Lebanese Prime Minister Saad Hariri has finally returned to Beirut as tensions mount in the region over his sudden resignation earlier this month.
Hariri touched down at Beirut’s Rafik Hariri International Airport after stopping over in Cairo where he held talks with Egyptian president Abdel Fattah el-Sisi, and a quick pit stop in Cyprus where he spoke with President Nikos Anastasides, Lebanon’s Naharnet news reports. The politician was met by security forces on arrival.
Prior to his engagement in Egypt, Hariri spent the weekend in Paris, holding talks with French President Emmanuel Macron who is reportedly trying to mediate in Lebanon’s crisis. Before Hariri travelled to Beirut, el-Sisi spoke on the phone with Lebanese President Michel Aoun, and the two leaders stressed the importance of preserving Lebanon’s national unity.
Hariri abruptly announced his resignation in a televised statement from Riyadh on November 4, blaming Iran for having a destabilizing influence in Lebanon and the Middle East and saying that his life was in danger from political opponent, Hezbollah. This led some to speculate the resignation statement had been made under duress while the PM was in Saudi Arabia, a claim repeated by Aoun. Hariri has denied these claims.
Aoun has repeatedly said that he will only accept Hariri’s resignation if he delivers it on Lebanese soil. Riyadh has used the Hariri situation over the past week to target its regional nemeses – Iran and Hezbollah, Tehran’s ally in Lebanon. Both Iran and Hezbollah are accused of interfering in the affairs of the Middle East and supplying missiles to the Houthi rebels in Yemen, who earlier this month targeted an airport near the Saudi capital. To add fuel to rapidly escalating regional tensions, the Chief of Staff of Israel’s military, Lt. Gen. Gadi Eisenkot, said last week that Tel Aviv is ready to share intelligence on Iran with Riyadh.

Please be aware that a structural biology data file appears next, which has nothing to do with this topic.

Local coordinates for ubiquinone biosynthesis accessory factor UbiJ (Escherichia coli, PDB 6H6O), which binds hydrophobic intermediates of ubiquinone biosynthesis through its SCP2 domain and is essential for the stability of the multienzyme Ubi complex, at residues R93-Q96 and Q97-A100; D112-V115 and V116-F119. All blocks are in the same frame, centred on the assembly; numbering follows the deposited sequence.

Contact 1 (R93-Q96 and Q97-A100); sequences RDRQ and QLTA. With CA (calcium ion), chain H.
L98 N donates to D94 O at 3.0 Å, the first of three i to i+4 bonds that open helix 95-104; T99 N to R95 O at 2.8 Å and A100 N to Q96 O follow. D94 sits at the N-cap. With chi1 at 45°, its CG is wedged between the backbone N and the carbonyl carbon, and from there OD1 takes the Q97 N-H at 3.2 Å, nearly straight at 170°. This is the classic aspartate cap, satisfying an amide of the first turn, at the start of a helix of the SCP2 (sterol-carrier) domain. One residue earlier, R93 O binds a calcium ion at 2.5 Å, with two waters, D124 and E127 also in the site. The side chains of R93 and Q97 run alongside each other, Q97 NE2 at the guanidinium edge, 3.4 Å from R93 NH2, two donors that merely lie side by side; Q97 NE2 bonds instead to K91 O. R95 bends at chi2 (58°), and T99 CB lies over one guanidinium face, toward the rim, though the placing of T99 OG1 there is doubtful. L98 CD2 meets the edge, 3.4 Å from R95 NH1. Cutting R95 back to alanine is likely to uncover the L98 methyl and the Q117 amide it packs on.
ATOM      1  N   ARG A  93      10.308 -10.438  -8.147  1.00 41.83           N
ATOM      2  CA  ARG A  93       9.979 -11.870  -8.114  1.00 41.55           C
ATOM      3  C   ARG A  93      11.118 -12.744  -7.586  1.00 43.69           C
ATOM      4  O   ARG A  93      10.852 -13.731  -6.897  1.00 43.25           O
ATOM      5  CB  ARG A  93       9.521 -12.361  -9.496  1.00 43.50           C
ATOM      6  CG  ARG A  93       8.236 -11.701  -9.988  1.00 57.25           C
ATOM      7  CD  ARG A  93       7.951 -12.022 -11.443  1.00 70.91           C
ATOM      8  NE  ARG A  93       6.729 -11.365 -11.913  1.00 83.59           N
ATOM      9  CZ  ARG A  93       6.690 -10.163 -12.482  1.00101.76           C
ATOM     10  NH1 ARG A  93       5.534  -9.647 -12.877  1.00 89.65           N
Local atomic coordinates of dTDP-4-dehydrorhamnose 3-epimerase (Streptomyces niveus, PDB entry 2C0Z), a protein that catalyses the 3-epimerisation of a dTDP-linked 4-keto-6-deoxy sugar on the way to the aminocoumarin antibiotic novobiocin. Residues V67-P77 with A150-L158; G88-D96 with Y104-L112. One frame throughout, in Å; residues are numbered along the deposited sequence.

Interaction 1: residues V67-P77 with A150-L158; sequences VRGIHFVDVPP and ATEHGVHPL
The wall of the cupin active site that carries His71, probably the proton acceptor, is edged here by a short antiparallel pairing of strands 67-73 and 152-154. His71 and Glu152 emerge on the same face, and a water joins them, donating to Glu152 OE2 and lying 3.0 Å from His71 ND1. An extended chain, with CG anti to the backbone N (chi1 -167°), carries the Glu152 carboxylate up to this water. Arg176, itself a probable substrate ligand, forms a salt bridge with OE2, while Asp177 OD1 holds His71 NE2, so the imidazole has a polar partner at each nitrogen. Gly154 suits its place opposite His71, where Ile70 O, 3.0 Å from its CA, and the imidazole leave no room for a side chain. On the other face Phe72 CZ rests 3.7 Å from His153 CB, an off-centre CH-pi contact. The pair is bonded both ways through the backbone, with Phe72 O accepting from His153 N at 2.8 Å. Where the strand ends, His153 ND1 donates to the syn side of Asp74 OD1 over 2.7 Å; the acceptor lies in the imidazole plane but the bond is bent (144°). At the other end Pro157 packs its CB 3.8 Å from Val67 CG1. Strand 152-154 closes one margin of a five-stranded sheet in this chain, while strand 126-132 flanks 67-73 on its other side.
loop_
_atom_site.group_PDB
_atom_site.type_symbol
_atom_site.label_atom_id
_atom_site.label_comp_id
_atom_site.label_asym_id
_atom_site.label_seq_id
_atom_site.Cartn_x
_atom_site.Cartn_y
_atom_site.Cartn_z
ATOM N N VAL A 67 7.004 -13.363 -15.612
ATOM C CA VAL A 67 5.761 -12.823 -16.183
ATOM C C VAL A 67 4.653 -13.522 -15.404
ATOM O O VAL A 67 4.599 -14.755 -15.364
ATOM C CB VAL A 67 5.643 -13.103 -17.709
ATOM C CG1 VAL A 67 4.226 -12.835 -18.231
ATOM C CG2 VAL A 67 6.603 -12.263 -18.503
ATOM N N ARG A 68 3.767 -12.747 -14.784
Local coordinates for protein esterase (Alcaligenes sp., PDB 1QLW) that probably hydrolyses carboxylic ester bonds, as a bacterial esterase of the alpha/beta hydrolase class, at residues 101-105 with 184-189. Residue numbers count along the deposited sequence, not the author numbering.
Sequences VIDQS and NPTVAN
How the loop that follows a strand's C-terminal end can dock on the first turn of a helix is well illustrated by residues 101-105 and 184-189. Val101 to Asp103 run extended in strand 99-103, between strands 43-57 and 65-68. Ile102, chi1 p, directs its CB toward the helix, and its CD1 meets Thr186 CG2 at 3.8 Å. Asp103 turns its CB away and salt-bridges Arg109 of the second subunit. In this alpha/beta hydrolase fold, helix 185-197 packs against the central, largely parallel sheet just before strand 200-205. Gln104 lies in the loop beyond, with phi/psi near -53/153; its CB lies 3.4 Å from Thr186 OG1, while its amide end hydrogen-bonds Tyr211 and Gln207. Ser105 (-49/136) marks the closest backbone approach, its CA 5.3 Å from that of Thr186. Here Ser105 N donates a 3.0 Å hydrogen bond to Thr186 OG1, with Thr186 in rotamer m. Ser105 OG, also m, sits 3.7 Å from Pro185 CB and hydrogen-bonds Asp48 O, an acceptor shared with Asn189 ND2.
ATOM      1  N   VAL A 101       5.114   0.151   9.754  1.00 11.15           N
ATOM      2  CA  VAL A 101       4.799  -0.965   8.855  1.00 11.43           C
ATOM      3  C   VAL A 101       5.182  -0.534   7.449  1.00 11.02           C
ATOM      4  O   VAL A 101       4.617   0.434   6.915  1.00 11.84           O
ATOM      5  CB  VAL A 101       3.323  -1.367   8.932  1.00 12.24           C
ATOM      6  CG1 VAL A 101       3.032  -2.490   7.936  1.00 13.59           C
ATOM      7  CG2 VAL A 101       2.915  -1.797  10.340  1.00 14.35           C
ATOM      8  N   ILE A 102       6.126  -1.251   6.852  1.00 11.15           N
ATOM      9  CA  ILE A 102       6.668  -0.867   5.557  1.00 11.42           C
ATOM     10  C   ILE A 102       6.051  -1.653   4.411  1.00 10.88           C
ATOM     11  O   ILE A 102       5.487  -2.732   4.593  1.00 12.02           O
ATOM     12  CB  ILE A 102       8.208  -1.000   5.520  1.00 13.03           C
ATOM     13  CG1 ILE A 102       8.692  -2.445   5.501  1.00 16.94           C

Amid the turbulence, the Arab League called an emergency meeting in Cairo Sunday, also blaming Iran for destabilizing the region. The Arab alliance also described Hezbollah as a terrorist organization but stopped just short of threatening any action against either.
On Monday, Hezbollah leader Sayyed Hassan Nasrallah denied all the accusations leveled against the group, especially that of supplying arms to the Houthis, dismissing the charges as “silly” and “completely baseless.” Tehran has also denied its involvement.
The Lebanese president has defended Hezbollah, claiming that his country has been subjected to Israeli “aggression” for decades and had the right to protect itself. Speaking Tuesday, Aoun said Beirut “will not bow to any opinion, advice or decision pushing it towards internal strife,” stressing, that “those who want Lebanon’s welfare must help it immunize its unity because it is its security valve.”
“Were we supposed to disregard the issue of returning our premier to his country, which was a matter of national duty that was imposed on us?… It was a matter of the dignity of a nation and its people, who showed unique national cohesion,”said Aoun in an address to the nation on the eve of Lebanon’s Independence Day.
In a climate of accusations, counter-accusations, denials and threats, the head of the Lebanese Army ordered the country’s the military to be at “full readiness” to face “the Israeli enemy” at the southern border.